Medical Visualization

Visualization techniques are becoming increasingly common in both detecting diseases and planning the treatment. Doctors can recreate organs and structures in the body to spot abnormalities such as tumours or fractures.

Hover over the green dots to learn more about how specific images help diagnose and treat diseases.

Enlarged thyroid: Swelling of the thyroid can indicate underlying diseases from iodine deficiency to both benign and cancerous tumours. By comparing the thyroid volume from CT scans, showing its physical size, with the volume from nuclear scans, showing its active size, doctors have a better indication of whether the enlargement requires treatment or not.

Left heart ventricle: The left image shows the left ventricle just before a heart beat, and the right just after. By measuring the difference in volume between the two scans, doctors can calculate how much blood the heart is pumping on each beat. Abnormally low volumes of blood can indicate problems in the heart valves or a weakening of the heart muscles, which can lead to heart failures.

Fractured pelvis: Doctors can see the full extent of the two fractures from the 3D rendering of the pelvis. By comparing the two sides, they have a patient specific model of how the pelvis should look, leading to more effective treatments.

Weakening of blood vessel walls: To strengthen weak blood vessel walls, doctors insert a mesh around the vessel. 3D visualizations of the blood vessel before, left, and after, right, shows that the blood vessel has returned to its normal shape and the treatment was effective.

Liver with tumors highlighted in green: The ratio of tumor tissue to liver tissue informs doctors how much of the liver would be left if they cut the tumour out so they can plan treatments more effectively. The ratio answers important questions like will the patient have enough liver left to live on if they cut out the tumour?

Premature bone fusion in skull: The bones of an infant's skull are typically separated by flexible connections, sutures, so the skull expands as the brain grows. In some infants, the bones are prematurely fused together so there is not enough room for the brain, causing irregularly shaped heads and mental impairment. This condition can easily be fixed, but the earlier it is detected, the more time there is for the infant's head to grow normally. In the two images above, the one on the right shows the sutures where the skull plates meet. The separation between plates that we expect to see in an infant's skull is not there.

Airway at inhalation on left and exhalation on right: Comparing scans at inhalation, left, with scans at exhalation, right, doctors can see how much the airway narrows on each breath. Too much narrowing can cause the airway to collapse and this visualization gives doctors a method to evaluate the risk of this happening. The top left image of the 3D view inside the airway shows the narrowing, while the other three 2D views show exactly where they're looking at inside a patient's body.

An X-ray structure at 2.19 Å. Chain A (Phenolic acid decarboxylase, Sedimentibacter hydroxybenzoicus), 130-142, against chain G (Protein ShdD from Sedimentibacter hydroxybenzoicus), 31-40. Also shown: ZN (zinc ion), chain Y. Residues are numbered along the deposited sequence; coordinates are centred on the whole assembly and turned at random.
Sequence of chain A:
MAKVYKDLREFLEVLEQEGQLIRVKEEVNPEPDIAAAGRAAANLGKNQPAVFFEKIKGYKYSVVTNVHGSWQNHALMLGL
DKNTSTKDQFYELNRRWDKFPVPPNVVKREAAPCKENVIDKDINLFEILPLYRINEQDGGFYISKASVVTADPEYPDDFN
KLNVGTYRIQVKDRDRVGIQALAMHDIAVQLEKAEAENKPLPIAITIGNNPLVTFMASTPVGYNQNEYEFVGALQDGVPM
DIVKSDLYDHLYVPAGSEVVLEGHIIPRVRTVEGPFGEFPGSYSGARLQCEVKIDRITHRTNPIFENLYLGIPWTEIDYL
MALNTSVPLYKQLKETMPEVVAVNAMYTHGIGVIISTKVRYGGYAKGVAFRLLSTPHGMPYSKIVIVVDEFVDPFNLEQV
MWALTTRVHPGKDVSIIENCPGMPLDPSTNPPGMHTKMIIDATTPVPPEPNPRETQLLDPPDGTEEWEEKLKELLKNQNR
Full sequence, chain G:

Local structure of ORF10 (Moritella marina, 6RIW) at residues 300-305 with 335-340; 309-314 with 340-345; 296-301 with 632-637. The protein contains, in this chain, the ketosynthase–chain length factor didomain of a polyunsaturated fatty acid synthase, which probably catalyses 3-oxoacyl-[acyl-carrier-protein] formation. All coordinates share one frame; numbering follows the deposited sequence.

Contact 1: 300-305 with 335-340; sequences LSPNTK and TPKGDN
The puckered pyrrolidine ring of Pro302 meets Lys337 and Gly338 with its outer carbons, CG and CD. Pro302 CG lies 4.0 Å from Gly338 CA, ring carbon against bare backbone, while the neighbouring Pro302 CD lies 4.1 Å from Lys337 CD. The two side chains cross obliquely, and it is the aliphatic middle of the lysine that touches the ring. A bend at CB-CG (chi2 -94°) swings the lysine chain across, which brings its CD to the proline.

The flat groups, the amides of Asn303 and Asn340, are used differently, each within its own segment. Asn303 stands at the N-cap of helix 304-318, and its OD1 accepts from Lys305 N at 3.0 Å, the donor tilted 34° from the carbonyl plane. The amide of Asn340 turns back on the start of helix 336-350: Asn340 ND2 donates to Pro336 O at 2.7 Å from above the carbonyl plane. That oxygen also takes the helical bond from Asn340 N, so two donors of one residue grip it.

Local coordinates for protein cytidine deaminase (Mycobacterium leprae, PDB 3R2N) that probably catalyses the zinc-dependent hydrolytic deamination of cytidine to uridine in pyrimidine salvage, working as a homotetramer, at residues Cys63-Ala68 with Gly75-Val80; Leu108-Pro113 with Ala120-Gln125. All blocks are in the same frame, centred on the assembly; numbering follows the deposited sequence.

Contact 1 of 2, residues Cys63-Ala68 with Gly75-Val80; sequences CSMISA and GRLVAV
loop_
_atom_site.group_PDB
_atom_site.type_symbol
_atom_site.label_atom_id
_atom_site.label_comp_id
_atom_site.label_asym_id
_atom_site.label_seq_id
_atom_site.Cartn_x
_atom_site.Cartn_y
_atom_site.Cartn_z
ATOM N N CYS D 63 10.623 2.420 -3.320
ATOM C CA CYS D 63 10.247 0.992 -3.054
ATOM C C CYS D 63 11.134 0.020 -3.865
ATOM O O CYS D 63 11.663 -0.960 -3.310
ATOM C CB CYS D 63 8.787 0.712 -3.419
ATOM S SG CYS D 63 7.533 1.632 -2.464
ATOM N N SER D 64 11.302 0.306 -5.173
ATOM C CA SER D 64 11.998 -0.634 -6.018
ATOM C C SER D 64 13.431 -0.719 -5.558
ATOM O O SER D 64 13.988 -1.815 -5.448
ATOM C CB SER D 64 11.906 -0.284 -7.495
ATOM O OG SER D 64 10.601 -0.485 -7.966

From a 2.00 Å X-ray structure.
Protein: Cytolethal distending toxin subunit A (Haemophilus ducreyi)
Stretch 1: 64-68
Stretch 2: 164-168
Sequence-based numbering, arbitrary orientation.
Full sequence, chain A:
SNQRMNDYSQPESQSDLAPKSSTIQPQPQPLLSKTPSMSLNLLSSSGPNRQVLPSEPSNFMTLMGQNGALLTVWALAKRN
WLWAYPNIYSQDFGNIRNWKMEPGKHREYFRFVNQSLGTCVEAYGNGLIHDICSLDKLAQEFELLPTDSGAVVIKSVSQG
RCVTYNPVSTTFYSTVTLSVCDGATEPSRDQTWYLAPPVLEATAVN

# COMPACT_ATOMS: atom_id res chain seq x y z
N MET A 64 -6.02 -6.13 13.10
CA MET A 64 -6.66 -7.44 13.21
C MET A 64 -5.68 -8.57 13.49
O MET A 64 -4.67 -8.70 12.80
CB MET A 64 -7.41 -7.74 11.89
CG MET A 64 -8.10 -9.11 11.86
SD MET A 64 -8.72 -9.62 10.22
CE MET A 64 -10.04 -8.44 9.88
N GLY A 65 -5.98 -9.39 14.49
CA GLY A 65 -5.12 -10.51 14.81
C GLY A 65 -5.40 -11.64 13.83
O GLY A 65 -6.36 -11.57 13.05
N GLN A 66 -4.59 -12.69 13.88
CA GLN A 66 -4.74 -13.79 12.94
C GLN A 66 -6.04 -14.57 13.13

Kidneys with connected blood vessels: Kidney donation is often more dangerous for the donor than the recipient because it is connected a major artery, the aorta. Normally, there is one vessel connecting the kidney to the aorta, but it is not uncommon to find more. The image of the connections can help doctors determine if there are additional connections, and if one kidney would be easier to extract than the other.

Heart in 2D and 3D: On the 2D images, technicians have reformatted the orientation so the full artery shows up on one plane. This helps doctors diagnose potential problem areas like blockages or weakening of the vessel wall, see aorta. The 3D visualization is useful as a teaching tool to explain conditions to patients and students.

Kidney to bladder: Since vessels in the body don't lie on a flat plane, technicians need to process images to track the whole vessel on a 2D surface. The pictures above tracks the tube connecting the kidneys to the bladder, called the ureter. Technicians rearrange the 3D data of the body so the ureter shows up fully on a 2D image. For comparison, both images are from the same set of scans, but one is reformatted to show the left ureter while the other the right. On the right image, we can see the ureter on the right clearly, while we can only see a segment of the one on the left. On the left image, we can easily spot the ureter fading towards the bladder, indicating a blockage.

Virtual colonoscopy: Doctors can reconstruct the insides of the colon through scans to simulate colonoscopy but they can scan patients quickly and easily while patients are usually sedated for physical colonoscopies. The top center image shows the 3D reconstruction of a part of the colon while the images on either side of it show the location of this reconstruction in relationship to the rest of the body. On the bottom, technicians have unrolled the colon as if it's a flat surface. Abnormalities are easier to spot while scanning through 2D views than navigating in 3D.